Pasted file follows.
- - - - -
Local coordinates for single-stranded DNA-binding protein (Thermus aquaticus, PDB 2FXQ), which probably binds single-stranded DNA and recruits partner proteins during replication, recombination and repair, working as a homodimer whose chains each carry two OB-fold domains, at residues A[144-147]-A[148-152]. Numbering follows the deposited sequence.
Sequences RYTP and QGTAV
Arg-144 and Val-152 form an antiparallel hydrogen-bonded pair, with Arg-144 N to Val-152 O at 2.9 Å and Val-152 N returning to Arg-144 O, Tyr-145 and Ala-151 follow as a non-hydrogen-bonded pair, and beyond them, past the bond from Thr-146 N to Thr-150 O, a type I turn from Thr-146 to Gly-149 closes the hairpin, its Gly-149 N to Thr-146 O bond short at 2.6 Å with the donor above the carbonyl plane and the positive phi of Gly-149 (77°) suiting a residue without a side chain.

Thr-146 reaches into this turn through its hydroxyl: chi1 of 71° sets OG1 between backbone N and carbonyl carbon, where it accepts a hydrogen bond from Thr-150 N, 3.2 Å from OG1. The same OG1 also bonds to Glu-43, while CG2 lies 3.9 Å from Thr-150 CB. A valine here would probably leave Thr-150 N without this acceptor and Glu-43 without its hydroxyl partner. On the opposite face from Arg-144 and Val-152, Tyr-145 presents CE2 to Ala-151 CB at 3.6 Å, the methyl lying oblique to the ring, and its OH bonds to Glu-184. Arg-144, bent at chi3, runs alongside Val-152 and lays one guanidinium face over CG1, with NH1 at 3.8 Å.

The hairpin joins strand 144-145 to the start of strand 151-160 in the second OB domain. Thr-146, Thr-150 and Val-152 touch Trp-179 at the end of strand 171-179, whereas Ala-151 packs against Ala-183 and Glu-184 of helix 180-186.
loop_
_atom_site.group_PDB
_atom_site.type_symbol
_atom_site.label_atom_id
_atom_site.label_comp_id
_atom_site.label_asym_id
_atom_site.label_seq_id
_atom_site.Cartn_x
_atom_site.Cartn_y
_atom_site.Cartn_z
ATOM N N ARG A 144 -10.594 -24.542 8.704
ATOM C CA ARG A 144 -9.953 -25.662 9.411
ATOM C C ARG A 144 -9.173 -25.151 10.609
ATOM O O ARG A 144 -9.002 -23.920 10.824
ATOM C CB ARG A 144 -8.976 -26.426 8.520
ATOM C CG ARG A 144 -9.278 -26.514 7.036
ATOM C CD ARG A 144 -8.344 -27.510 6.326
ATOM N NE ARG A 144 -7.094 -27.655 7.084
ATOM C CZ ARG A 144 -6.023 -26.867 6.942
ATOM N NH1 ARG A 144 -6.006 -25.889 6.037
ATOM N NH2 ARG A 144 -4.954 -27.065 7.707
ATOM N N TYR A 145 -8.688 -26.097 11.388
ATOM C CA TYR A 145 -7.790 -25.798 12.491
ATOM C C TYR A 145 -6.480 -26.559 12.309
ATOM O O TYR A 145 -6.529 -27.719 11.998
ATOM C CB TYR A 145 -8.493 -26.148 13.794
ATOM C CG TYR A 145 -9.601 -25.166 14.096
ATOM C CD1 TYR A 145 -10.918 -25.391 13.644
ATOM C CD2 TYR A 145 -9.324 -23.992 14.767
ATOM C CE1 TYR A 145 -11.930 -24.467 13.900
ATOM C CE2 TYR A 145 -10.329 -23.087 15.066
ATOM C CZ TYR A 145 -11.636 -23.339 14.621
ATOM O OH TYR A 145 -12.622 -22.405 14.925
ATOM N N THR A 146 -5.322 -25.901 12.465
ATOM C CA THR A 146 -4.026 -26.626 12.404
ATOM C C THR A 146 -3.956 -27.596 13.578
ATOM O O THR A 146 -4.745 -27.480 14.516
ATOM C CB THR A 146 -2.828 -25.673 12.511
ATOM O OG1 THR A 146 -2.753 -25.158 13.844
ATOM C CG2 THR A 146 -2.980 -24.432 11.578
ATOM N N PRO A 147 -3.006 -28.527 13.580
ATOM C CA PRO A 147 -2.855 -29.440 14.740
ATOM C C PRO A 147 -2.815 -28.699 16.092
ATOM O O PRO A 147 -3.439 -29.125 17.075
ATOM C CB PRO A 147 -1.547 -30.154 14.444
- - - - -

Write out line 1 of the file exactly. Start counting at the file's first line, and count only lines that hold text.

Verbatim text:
Local coordinates for single-stranded DNA-binding protein (Thermus aquaticus, PDB 2FXQ), which probably binds single-stranded DNA and recruits partner proteins during replication, recombination and repair, working as a homodimer whose chains each carry two OB-fold domains, at residues A[144-147]-A[148-152]. Numbering follows the deposited sequence.